{In­te­rIor talk}

Real Living (Philippines) - - Real Homes -

A LES­SON IN

ASYMMETRY as seen in an­doy’s home, not ev­ery piece of fur­ni­ture needs to match. light­ing fix­tures do not have to be placed in the ex­act same dis­tance from one an­other. Dec­o­ra­tor gwyn guan­zon shares tips on how to achieve this with­out run­ning the risk of looking clut­tered or overly ac­ces­sorized. 1. When mix­ing fur­nish­ings, stick to a com­mon

de­nom­i­na­tor. The danger in not hav­ing match­ing fur­ni­ture pieces, says gwyn, is that ev­ery­thing is an ac­cent piece. “if you have so many ac­cent pieces, puwede siyang mag­ing fruit salad.” The com­mon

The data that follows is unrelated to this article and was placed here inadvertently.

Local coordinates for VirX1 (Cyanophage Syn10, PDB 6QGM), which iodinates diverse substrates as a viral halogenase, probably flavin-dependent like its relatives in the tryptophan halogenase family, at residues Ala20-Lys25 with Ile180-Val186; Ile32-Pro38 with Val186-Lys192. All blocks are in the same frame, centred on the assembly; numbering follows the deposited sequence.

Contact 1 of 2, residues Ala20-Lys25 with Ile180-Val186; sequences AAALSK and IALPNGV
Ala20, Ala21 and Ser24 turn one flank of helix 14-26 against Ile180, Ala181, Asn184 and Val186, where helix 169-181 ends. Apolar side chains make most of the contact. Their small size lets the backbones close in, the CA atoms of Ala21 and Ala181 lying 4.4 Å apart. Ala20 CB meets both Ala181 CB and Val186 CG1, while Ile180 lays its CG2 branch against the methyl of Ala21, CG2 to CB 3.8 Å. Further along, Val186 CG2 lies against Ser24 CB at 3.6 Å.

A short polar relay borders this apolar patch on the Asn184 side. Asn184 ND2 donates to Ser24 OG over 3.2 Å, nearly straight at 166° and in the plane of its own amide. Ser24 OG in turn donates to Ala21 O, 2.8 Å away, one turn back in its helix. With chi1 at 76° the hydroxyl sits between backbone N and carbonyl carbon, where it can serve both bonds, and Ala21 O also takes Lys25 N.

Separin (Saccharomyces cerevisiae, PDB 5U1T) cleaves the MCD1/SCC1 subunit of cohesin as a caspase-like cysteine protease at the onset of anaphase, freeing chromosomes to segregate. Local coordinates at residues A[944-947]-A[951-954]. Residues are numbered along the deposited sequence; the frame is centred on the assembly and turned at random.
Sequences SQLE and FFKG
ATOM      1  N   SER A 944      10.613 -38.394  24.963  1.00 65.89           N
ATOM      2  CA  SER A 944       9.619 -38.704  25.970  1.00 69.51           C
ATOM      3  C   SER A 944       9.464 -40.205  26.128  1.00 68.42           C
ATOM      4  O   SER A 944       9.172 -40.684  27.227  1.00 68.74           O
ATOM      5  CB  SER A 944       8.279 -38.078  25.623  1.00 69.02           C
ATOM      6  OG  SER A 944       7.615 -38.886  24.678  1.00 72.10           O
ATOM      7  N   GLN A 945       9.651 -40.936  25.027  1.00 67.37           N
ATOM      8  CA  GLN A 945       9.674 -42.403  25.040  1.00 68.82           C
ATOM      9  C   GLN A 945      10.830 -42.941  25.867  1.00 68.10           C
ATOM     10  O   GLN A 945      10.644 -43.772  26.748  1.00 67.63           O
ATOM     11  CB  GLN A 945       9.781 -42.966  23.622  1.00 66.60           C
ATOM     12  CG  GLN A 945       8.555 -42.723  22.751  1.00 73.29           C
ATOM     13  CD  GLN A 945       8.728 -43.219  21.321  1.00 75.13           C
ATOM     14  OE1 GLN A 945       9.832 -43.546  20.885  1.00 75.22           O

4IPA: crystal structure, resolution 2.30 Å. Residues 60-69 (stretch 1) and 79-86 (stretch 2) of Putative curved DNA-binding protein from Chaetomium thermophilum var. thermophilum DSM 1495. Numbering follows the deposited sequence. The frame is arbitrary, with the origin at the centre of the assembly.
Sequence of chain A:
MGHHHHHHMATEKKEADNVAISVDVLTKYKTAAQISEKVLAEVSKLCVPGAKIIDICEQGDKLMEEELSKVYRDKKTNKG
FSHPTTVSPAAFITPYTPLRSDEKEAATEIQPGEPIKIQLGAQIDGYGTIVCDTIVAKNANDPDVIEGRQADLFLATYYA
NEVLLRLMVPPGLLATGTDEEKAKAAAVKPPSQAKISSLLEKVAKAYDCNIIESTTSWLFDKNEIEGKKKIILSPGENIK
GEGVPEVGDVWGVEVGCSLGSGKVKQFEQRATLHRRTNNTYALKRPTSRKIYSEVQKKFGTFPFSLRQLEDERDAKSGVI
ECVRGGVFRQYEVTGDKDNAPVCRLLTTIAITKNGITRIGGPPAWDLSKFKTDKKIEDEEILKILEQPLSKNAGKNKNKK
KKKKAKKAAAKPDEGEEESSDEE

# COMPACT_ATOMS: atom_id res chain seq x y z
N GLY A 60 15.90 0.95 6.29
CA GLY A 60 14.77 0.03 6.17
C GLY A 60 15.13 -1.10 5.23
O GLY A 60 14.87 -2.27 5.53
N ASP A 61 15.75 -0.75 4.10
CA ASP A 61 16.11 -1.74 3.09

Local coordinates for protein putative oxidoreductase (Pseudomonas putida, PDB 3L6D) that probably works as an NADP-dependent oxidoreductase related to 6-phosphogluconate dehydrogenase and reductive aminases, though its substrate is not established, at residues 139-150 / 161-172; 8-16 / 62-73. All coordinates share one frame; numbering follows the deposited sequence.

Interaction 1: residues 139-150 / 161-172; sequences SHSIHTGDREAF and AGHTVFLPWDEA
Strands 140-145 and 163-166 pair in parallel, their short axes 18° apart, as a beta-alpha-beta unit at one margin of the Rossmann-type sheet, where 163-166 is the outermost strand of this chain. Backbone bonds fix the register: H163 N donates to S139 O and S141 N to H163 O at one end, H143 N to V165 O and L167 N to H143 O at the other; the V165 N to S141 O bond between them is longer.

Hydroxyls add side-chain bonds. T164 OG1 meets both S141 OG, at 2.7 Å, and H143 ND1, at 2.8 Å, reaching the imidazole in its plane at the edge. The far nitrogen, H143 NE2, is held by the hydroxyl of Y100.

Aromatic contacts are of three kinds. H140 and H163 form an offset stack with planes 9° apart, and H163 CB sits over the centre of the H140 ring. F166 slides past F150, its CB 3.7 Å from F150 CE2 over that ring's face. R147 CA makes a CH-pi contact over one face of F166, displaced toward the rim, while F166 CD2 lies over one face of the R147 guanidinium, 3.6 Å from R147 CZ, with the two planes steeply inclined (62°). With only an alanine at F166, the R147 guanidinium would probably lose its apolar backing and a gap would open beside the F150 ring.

de­nom­i­na­tor could be style or pe­riod, sil­hou­ette and form, or color pal­ette. 2. Cre­ate a good mix based on these col­ors or sil­hou­ettes. in this par­tic­u­lar home, color was a strong fac­tor. You can also play around with style―check out the rag­doll ef­fect on the fab­ric of the seats in the liv­ing room. 3. Even small pieces have

to be co­he­sive. The se­cret is to make sure the small pieces are com­posed well, so they do not look like clut­ter. an­doy brings home all sorts of trin­kets from his trav­els. he also has a vast col­lec­tion of books, but they al­ways have to be care­fully ar­ranged.

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